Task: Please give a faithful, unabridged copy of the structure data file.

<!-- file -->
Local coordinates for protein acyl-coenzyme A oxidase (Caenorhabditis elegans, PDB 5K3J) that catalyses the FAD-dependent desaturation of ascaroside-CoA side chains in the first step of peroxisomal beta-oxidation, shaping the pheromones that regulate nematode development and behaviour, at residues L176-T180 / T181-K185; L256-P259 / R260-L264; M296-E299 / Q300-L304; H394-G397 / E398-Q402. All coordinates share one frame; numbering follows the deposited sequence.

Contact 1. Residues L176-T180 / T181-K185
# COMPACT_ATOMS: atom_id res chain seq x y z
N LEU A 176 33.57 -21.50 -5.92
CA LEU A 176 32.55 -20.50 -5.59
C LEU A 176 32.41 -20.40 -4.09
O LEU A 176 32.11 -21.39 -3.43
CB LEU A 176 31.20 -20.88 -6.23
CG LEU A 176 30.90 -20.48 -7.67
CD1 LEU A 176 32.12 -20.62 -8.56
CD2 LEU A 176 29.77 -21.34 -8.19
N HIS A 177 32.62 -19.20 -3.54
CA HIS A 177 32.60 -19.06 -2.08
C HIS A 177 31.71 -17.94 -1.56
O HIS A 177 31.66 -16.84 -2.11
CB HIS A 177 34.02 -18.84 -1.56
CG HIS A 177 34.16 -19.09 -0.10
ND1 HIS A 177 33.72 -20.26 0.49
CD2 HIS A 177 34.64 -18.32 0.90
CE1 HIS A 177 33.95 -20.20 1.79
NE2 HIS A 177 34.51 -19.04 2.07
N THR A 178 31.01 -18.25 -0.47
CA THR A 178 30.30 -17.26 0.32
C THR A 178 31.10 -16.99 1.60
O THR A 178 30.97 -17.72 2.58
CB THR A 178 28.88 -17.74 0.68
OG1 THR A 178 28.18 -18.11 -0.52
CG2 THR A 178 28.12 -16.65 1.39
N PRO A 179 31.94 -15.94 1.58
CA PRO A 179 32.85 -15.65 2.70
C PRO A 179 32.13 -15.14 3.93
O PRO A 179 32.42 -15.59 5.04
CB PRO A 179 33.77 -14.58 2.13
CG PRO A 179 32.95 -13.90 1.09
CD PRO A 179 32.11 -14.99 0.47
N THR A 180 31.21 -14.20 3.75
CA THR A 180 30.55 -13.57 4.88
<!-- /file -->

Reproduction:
Local coordinates for protein acyl-coenzyme A oxidase (Caenorhabditis elegans, PDB 5K3J) that catalyses the FAD-dependent desaturation of ascaroside-CoA side chains in the first step of peroxisomal beta-oxidation, shaping the pheromones that regulate nematode development and behaviour, at residues L176-T180 / T181-K185; L256-P259 / R260-L264; M296-E299 / Q300-L304; H394-G397 / E398-Q402. All coordinates share one frame; numbering follows the deposited sequence.

Contact 1. Residues L176-T180 / T181-K185
# COMPACT_ATOMS: atom_id res chain seq x y z
N LEU A 176 33.57 -21.50 -5.92
CA LEU A 176 32.55 -20.50 -5.59
C LEU A 176 32.41 -20.40 -4.09
O LEU A 176 32.11 -21.39 -3.43
CB LEU A 176 31.20 -20.88 -6.23
CG LEU A 176 30.90 -20.48 -7.67
CD1 LEU A 176 32.12 -20.62 -8.56
CD2 LEU A 176 29.77 -21.34 -8.19
N HIS A 177 32.62 -19.20 -3.54
CA HIS A 177 32.60 -19.06 -2.08
C HIS A 177 31.71 -17.94 -1.56
O HIS A 177 31.66 -16.84 -2.11
CB HIS A 177 34.02 -18.84 -1.56
CG HIS A 177 34.16 -19.09 -0.10
ND1 HIS A 177 33.72 -20.26 0.49
CD2 HIS A 177 34.64 -18.32 0.90
CE1 HIS A 177 33.95 -20.20 1.79
NE2 HIS A 177 34.51 -19.04 2.07
N THR A 178 31.01 -18.25 -0.47
CA THR A 178 30.30 -17.26 0.32
C THR A 178 31.10 -16.99 1.60
O THR A 178 30.97 -17.72 2.58
CB THR A 178 28.88 -17.74 0.68
OG1 THR A 178 28.18 -18.11 -0.52
CG2 THR A 178 28.12 -16.65 1.39
N PRO A 179 31.94 -15.94 1.58
CA PRO A 179 32.85 -15.65 2.70
C PRO A 179 32.13 -15.14 3.93
O PRO A 179 32.42 -15.59 5.04
CB PRO A 179 33.77 -14.58 2.13
CG PRO A 179 32.95 -13.90 1.09
CD PRO A 179 32.11 -14.99 0.47
N THR A 180 31.21 -14.20 3.75
CA THR A 180 30.55 -13.57 4.88